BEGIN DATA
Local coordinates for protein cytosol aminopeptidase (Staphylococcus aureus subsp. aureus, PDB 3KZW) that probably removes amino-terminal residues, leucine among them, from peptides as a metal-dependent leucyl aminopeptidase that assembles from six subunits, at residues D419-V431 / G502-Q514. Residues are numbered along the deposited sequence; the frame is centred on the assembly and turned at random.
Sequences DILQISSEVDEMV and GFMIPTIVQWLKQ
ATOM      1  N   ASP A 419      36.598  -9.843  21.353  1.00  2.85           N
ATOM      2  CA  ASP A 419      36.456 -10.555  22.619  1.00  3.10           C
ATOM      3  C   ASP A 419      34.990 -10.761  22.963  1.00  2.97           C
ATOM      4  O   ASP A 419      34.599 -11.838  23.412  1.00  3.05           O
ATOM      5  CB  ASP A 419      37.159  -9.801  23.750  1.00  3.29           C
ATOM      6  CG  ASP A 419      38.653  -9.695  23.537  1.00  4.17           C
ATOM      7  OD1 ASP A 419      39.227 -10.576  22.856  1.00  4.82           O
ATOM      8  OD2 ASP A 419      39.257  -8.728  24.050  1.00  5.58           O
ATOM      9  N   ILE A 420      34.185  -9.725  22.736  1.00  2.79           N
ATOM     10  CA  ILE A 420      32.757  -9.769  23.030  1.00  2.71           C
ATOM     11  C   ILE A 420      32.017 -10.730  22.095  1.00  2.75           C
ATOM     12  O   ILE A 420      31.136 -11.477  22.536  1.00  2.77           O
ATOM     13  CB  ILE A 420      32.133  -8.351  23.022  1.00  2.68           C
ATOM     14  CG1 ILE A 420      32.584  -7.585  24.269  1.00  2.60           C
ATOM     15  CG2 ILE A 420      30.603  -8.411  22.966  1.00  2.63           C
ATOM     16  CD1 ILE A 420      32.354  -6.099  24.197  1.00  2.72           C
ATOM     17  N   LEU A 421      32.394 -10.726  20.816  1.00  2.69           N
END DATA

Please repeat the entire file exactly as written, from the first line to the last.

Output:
Local coordinates for protein cytosol aminopeptidase (Staphylococcus aureus subsp. aureus, PDB 3KZW) that probably removes amino-terminal residues, leucine among them, from peptides as a metal-dependent leucyl aminopeptidase that assembles from six subunits, at residues D419-V431 / G502-Q514. Residues are numbered along the deposited sequence; the frame is centred on the assembly and turned at random.
Sequences DILQISSEVDEMV and GFMIPTIVQWLKQ
ATOM      1  N   ASP A 419      36.598  -9.843  21.353  1.00  2.85           N
ATOM      2  CA  ASP A 419      36.456 -10.555  22.619  1.00  3.10           C
ATOM      3  C   ASP A 419      34.990 -10.761  22.963  1.00  2.97           C
ATOM      4  O   ASP A 419      34.599 -11.838  23.412  1.00  3.05           O
ATOM      5  CB  ASP A 419      37.159  -9.801  23.750  1.00  3.29           C
ATOM      6  CG  ASP A 419      38.653  -9.695  23.537  1.00  4.17           C
ATOM      7  OD1 ASP A 419      39.227 -10.576  22.856  1.00  4.82           O
ATOM      8  OD2 ASP A 419      39.257  -8.728  24.050  1.00  5.58           O
ATOM      9  N   ILE A 420      34.185  -9.725  22.736  1.00  2.79           N
ATOM     10  CA  ILE A 420      32.757  -9.769  23.030  1.00  2.71           C
ATOM     11  C   ILE A 420      32.017 -10.730  22.095  1.00  2.75           C
ATOM     12  O   ILE A 420      31.136 -11.477  22.536  1.00  2.77           O
ATOM     13  CB  ILE A 420      32.133  -8.351  23.022  1.00  2.68           C
ATOM     14  CG1 ILE A 420      32.584  -7.585  24.269  1.00  2.60           C
ATOM     15  CG2 ILE A 420      30.603  -8.411  22.966  1.00  2.63           C
ATOM     16  CD1 ILE A 420      32.354  -6.099  24.197  1.00  2.72           C
ATOM     17  N   LEU A 421      32.394 -10.726  20.816  1.00  2.69           N